• Chokecherries are a large shrub common in the northern half of the US, but they don’t grow in the southern half of the US. Wild black cherries are trees that grow in the eastern half of the US from Florida to Maine.

Chokeberries (Aronia melanocarpa) are in a completely different genus than either wild black cherries or chokecherries, e.g they are not cherries. Chokeberries would NOT make a good substitution for wild black cherries in this recipe.


  • Chokeberries and wild black cherries both produce dark purple-black fruit when ripe. However, chokeberries’ flavor is extremely astringent. 
  • Chokeberries are small shrubs. Wild black cherries are trees. Both species have significant range overlap (the eastern half of the US).  

Read our article Aronia: How to grow or forage the world’s highest antioxidant fruit for more on this plant.

How to make fermented wild black cherry cordial (steps and process photos)

We share our exact fermented wild black cherry recipe at the bottom of this article, but we also wanted to add some process photos to help you more easily make this recipe:

Step 1: Smash the cherries. 

First step: mashing your wild black cherries.

First step: mashing your wild black cherries.

First, you’ll want to mush the cherries to get them ready for fermentation. You can use a kitchen implement such as a potato masher for this part if you’d prefer, but using your hands is easiest and doesn’t risk significantly damaging the pits. (Like cherries, peaches, and other stone fruit, wild black cherry pits contain amygdalin, which is a type of cyanogenic glucoside.)

You want the skins on all the fruit broken open to accelerate fermentation and flavor release. 

2. Add other ingredients, then cover container with breathable cloth.

Next soon add water, sugar, and citric acid to the cherries.   

Fermented wild black cherry cordial beginning to show signs of active fermentation (bubbles) at the top.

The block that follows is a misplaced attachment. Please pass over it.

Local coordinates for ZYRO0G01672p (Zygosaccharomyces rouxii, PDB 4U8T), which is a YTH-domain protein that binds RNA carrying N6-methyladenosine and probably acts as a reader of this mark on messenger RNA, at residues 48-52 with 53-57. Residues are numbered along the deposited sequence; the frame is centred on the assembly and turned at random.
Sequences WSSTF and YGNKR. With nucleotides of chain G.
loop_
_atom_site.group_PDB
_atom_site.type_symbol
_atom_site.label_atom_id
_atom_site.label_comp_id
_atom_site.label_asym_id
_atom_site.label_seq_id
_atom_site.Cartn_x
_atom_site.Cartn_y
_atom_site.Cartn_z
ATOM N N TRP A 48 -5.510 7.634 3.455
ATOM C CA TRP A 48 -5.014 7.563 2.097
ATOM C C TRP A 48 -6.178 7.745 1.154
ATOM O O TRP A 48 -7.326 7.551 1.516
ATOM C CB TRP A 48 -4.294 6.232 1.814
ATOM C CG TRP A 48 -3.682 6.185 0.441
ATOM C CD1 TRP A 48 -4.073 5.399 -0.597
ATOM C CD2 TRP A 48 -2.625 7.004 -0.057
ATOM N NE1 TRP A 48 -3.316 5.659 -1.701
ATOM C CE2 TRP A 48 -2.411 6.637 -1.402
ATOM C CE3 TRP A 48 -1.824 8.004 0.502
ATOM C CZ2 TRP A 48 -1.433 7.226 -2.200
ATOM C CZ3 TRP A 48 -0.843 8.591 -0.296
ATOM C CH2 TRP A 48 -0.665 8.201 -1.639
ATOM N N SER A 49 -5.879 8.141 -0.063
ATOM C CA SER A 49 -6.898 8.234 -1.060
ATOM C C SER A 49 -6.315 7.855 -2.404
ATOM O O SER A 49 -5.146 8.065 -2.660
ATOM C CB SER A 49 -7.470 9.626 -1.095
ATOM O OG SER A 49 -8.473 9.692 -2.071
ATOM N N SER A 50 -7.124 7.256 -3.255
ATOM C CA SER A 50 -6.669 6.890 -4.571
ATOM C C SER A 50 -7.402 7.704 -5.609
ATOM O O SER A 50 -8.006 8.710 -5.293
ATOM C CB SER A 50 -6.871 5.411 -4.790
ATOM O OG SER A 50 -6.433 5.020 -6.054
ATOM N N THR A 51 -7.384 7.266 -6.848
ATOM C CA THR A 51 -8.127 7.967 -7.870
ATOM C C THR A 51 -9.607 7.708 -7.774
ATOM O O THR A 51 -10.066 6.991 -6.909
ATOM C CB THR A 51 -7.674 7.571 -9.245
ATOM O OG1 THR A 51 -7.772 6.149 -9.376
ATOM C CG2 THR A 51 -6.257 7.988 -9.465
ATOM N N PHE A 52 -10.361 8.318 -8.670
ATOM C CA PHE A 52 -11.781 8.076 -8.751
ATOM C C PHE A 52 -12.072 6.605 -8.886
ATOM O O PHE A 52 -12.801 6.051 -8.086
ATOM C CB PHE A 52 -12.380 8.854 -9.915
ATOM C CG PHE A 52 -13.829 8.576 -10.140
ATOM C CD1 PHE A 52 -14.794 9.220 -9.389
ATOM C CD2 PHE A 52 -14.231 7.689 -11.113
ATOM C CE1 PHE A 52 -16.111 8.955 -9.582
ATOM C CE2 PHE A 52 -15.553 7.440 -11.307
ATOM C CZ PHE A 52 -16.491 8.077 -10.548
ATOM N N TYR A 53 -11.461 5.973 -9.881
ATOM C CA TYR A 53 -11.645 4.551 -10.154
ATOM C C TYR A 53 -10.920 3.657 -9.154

Fermented wild black cherry cordial beginning to show signs of active fermentation (bubbles) at the top.

We recommend using a glass or ceramic container, not plastic (including so-called “food safe” plastic) or metal. Otherwise, compounds from the container will likely leach into your fermentation.   

Cover your jar with a breathable lid, such as a linen towel. Then affix the linen to the container with a string or rubber band. Place your wild black cherry ferment in a cool spot out of the sun, and begin stirring it vigorously with a clean spoon for about 1 minute every 12 hours. We stir ours in the morning after we wake up and at night before going to bed. 

In the above picture, notice the stratification of the layers prior to stirring:

  • Bottom – The bottom layer is full of sediment, pits, and fine particles, including lees.
  • Middle – The middle layer is water/juice.
  • Top – The top layer is comprised of larger pieces of cherry skins and pulp that float to the surface atop millions of tiny CO2 bubbles created by the respiring microbes. You can tell by the quantity of bubbles that there’s a lot of good microbial activity happening here!

3. Stir and taste until your wild black cherry cordial is done after about 1 week (or according to your taste preferences). 

1 week is about how long we usually let our fermented wild black cherry cordial ferment, but you can go shorter or longer.

1 week is about how long we usually let our fermented wild black cherry cordial ferment, but you can go shorter or longer.